Friday, 1 December 2017

World Aids Day 2017: HIV patients need love and therapy to survive better

World AIDS Day, pronounced on 1 December every year since 1988, It is dedicated to raising awareness of the AIDS pandemic caused by the spread of HIV infection, and mourning those who have died of the disease. HIV/AIDS is a range of conditions caused by infection with the human immunodeficiency virus (HIV). 

World Aids Day 2017: HIV patients need love and therapy to survive better

It is one of the eight official global public health campaigns marked by the World Health Organization (WHO). HIV is spread primarily by unprotected sex (including anal and oral sex), contaminated blood transfusions, hypodermic needles, and from mother to child during pregnancy, delivery, or breastfeeding. Some bodily fluids, such as saliva and tears, do not transfer HIV. Methods of avoidance include safe sex, needle exchange programs, treating those who are infected, and male circumcision.

 It’s a kind of a virus that can damage your immune system and makes it difficult for the patient to fight infection and disease. AIDS stands for acquired immune deficiency syndrome. This term is used to relate a variety of threatening illnesses that happen when your immune system has been weakened by HIV.

Treatments for HIV have improved immensely in recent years, and close to 21 million people worldwide are now being treated with antiretroviral therapy. Yet to end the AIDS epidemic as a public health threat, minimising drug resistance will be one part of the response. Our findings show the importance of improving how we monitor drug resistance, and suggest we should review which drugs are included in first-line therapies," said the study's lead author, Professor Ravindra Gupta (UCL Infection & Immunity).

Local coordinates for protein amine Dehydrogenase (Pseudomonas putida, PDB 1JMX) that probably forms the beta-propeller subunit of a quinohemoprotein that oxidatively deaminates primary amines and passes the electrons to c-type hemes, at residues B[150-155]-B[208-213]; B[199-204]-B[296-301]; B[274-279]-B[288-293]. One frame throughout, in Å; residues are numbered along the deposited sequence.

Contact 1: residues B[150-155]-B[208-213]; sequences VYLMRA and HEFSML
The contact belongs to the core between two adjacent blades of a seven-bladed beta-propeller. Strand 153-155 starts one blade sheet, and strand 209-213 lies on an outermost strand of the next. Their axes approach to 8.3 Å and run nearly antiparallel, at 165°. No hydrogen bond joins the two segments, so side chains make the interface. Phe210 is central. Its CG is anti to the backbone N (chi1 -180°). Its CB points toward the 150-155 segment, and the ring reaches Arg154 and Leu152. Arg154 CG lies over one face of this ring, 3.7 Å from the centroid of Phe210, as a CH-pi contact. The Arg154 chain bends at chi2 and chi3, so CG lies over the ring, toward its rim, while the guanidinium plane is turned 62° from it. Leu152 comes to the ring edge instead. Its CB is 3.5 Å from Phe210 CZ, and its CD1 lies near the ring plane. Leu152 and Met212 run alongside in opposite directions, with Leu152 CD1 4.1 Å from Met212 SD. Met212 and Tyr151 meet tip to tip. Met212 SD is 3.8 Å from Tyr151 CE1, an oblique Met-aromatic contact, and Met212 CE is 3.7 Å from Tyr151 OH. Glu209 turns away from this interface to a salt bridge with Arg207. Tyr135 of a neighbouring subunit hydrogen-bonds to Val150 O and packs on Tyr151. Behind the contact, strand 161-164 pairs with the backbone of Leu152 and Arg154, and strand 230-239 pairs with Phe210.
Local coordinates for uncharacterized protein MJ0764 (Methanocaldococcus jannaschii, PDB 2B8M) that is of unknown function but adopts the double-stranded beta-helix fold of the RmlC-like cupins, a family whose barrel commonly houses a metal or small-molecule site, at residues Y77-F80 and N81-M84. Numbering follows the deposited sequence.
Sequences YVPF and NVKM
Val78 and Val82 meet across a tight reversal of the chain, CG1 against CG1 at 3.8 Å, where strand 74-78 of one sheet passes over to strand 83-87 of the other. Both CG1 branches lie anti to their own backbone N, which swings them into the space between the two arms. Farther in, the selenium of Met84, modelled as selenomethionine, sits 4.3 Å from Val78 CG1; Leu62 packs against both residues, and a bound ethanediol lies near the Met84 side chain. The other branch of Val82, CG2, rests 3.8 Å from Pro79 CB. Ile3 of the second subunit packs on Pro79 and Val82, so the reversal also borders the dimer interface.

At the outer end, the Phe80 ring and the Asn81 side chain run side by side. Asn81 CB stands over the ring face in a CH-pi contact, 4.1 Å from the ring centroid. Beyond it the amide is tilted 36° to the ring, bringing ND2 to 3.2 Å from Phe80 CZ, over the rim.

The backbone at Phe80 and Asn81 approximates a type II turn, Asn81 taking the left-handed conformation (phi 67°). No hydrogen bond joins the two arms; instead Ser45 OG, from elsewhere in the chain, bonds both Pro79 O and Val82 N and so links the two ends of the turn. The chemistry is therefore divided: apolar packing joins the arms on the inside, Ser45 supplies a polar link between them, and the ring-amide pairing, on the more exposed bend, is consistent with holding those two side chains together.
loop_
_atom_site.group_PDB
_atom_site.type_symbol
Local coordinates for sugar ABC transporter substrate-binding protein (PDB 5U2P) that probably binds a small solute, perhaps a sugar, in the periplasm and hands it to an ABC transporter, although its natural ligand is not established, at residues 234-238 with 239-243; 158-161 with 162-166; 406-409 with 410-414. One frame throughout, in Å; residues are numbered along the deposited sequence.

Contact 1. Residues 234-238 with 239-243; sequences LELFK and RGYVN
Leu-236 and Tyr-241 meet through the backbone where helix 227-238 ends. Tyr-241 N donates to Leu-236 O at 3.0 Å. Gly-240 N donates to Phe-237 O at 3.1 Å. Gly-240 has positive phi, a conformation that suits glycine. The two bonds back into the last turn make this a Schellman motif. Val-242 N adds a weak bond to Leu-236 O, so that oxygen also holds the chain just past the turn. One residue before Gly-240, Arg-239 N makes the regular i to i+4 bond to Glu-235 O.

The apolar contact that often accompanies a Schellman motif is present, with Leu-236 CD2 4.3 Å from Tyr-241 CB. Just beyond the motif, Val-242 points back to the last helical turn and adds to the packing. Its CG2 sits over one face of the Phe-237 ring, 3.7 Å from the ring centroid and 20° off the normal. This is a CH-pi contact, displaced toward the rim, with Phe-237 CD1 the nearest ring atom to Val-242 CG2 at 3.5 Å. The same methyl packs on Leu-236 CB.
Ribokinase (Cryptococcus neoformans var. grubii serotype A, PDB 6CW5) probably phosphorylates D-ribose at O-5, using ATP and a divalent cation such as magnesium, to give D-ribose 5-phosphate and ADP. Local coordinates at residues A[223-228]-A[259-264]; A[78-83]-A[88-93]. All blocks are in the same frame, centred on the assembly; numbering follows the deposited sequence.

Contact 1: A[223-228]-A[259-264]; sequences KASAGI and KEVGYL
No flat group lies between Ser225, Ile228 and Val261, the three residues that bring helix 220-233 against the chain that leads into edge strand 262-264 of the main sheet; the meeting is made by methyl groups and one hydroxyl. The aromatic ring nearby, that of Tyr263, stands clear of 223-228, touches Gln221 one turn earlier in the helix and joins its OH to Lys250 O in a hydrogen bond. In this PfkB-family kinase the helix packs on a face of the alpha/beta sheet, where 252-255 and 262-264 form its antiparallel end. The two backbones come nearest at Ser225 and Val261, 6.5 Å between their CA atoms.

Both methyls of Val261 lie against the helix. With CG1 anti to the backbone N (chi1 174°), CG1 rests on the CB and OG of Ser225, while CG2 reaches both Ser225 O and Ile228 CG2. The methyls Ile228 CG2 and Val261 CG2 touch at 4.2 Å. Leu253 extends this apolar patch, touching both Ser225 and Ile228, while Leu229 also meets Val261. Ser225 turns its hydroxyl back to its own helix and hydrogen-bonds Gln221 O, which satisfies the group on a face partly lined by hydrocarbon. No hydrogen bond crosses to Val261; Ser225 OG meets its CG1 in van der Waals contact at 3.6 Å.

HIV/AIDS has had a great effect on society, both as an illness and as a source of intolerance. The disease also has large economic impacts. There are many misconceptions about HIV/AIDS such as the belief that it can be transmitted by casual non-sexual contact. The disease has become subject to many controversies involving religion including the Catholic Church's position not to support condom use as prevention.

The patient should be well aware and educated about the basics of HIV infection so that he doesn’t transmit it to other people. There should be sufficient treatment for the patients to deal with the condition. Therapy can go on safely slowly and calmly where sufficient time is taken for patient education may well result in improved decision making and medication adherence.

"If we are to combat HIV drug resistance, we must ensure countries can do a good job in monitoring and responding to it when needed," said co-author Dr Silvia Bertagnolio of the World Health Organization. "New WHO guidelines and a global action plan aim to help make this happen."
WHO's guidelines on pre-treatment HIV drug resistance recommend that countries switch to more robust first-line treatment when levels of resistance reach 10%. The five-year Global Action Plan calls on all countries and partners to join efforts to prevent, monitor and respond to HIV drug resistance and to protect the ongoing progress towards the Sustainable Development Goal of ending the AIDS epidemic by 2030.
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